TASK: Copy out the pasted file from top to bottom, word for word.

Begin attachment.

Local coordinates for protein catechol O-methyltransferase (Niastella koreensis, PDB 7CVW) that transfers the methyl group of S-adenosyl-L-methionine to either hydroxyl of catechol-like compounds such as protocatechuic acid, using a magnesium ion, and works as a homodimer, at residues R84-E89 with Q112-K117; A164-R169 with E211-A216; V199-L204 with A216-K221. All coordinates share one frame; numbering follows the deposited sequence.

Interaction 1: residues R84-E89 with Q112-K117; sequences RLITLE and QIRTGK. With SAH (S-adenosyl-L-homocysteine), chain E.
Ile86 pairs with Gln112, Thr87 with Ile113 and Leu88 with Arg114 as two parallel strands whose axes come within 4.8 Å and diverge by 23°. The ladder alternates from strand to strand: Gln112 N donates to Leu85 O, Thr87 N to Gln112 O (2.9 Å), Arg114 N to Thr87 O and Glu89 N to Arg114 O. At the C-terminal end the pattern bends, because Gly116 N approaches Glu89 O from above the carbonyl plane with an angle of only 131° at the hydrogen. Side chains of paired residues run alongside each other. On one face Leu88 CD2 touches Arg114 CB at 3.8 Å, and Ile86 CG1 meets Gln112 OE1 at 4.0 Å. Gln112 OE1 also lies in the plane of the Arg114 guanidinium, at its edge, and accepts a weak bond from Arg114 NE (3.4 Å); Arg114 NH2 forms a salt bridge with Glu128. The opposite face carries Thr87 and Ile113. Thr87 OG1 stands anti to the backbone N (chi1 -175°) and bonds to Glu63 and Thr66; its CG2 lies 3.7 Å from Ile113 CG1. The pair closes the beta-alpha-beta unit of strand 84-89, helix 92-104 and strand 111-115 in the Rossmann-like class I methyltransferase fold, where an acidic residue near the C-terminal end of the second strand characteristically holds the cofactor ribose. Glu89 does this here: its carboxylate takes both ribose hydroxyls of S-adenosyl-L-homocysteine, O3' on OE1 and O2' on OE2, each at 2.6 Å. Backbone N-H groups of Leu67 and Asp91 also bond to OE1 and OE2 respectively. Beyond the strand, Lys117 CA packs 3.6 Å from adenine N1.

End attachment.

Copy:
Local coordinates for protein catechol O-methyltransferase (Niastella koreensis, PDB 7CVW) that transfers the methyl group of S-adenosyl-L-methionine to either hydroxyl of catechol-like compounds such as protocatechuic acid, using a magnesium ion, and works as a homodimer, at residues R84-E89 with Q112-K117; A164-R169 with E211-A216; V199-L204 with A216-K221. All coordinates share one frame; numbering follows the deposited sequence.

Interaction 1: residues R84-E89 with Q112-K117; sequences RLITLE and QIRTGK. With SAH (S-adenosyl-L-homocysteine), chain E.
Ile86 pairs with Gln112, Thr87 with Ile113 and Leu88 with Arg114 as two parallel strands whose axes come within 4.8 Å and diverge by 23°. The ladder alternates from strand to strand: Gln112 N donates to Leu85 O, Thr87 N to Gln112 O (2.9 Å), Arg114 N to Thr87 O and Glu89 N to Arg114 O. At the C-terminal end the pattern bends, because Gly116 N approaches Glu89 O from above the carbonyl plane with an angle of only 131° at the hydrogen. Side chains of paired residues run alongside each other. On one face Leu88 CD2 touches Arg114 CB at 3.8 Å, and Ile86 CG1 meets Gln112 OE1 at 4.0 Å. Gln112 OE1 also lies in the plane of the Arg114 guanidinium, at its edge, and accepts a weak bond from Arg114 NE (3.4 Å); Arg114 NH2 forms a salt bridge with Glu128. The opposite face carries Thr87 and Ile113. Thr87 OG1 stands anti to the backbone N (chi1 -175°) and bonds to Glu63 and Thr66; its CG2 lies 3.7 Å from Ile113 CG1. The pair closes the beta-alpha-beta unit of strand 84-89, helix 92-104 and strand 111-115 in the Rossmann-like class I methyltransferase fold, where an acidic residue near the C-terminal end of the second strand characteristically holds the cofactor ribose. Glu89 does this here: its carboxylate takes both ribose hydroxyls of S-adenosyl-L-homocysteine, O3' on OE1 and O2' on OE2, each at 2.6 Å. Backbone N-H groups of Leu67 and Asp91 also bond to OE1 and OE2 respectively. Beyond the strand, Lys117 CA packs 3.6 Å from adenine N1.